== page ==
Worksheet 5 - Worksheet five In the late 1920s the Spanish...

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Worksheet five In the late 1920s, the Spanish painter Juan Miro (perhaps ‘artist’ would be a better word, certainly he would have preferred it) declared that his intention was to " assassiner la peinture " ("to kill painting"). Many of the works he produced after 1927, some of the most beautiful and exciting in the twentieth century, were collages composed on flat surfaces, not of canvas, but instead wood, paper or cardboard that consisted of found objects of different kinds, some in tatters (pieces of newsprint, a torn photograph, lines from a magazine) and some obscured (by overlappings of paint or other objects glued to it and to the adjacent surface,) whose relations were obscure and were in turn added to by words either written or found and of varying dimensions. Miro’s immediate debt was to Cubism and Picasso (the decomposition of space, plural perspectives, the fragmentation of objects, the introduction of ‘real’ material onto the painted surface); his own influence is evident in the calligraphic scribbles of Cy Twombly, its play with hieroglyphics and therefore with the boundaries between writing and painting, meaning and figuration and also in the Combines and installation pieces of Robert Rauschenberg (which brought togethera flotsam and jetsam of not only found objects, but debris, some of it animated, by flourescent light or elaborate yet complex machinery, electrical or aquatic ). Rauschenberg and Miro also owed a debt to Surrealism and Dada. Twombly and Rauschenberg are both American artists but in a European tradition. Art has no national boundaries. What did it mean in the early part of the last century "to kill painting"? It meant to decompose composition, put together found objects rather than "create’ a world, compose confrontations and contradictions, compromise notions of the artist, creativity, originality, emphasise the moment of making (as with Jackson Pollock and American Abstract Expressionism) rather than making becoming an illustration of something else (a scene, a portrait, objects, still lives, landscapes, drama, history, theatre). Thus, it was as if the intent to kill painting brought it back to life, enabled it to become painting in itself, an object (along with, and no more than, the objects attached to it and juxtaposed by it), and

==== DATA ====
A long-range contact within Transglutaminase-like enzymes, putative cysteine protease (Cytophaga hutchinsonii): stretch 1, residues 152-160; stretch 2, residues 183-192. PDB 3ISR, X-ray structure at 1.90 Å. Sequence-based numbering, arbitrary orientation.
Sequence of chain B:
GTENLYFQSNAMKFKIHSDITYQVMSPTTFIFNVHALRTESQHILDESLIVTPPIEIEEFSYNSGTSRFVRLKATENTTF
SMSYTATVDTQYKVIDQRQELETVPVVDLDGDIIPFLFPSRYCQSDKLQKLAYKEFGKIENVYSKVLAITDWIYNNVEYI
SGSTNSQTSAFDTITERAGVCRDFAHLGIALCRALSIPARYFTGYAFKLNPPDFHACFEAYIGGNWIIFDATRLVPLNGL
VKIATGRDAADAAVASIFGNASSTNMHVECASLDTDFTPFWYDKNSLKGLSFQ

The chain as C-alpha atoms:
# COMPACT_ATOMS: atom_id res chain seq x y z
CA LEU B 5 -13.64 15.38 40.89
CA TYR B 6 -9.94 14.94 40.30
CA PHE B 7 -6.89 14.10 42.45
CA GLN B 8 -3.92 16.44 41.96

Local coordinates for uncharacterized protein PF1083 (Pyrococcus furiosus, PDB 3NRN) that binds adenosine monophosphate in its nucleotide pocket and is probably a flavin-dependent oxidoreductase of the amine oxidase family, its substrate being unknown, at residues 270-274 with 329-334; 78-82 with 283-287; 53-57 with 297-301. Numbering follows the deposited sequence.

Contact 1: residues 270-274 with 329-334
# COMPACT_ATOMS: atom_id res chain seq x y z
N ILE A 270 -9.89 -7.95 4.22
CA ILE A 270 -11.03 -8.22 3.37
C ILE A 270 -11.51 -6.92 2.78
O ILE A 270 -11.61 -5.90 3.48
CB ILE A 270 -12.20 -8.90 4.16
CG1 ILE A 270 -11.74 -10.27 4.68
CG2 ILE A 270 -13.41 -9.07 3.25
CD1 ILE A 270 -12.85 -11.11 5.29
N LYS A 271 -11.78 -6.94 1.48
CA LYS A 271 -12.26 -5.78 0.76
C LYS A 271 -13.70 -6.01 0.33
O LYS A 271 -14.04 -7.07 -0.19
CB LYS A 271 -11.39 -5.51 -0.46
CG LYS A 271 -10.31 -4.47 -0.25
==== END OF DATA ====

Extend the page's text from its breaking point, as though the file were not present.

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This note was uploaded on 09/23/2011 for the course FIL 3036 taught by Professor Rohdie during the Fall '09 term at University of Central Florida.

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Worksheet 5 - Worksheet five In the late 1920s the Spanish...

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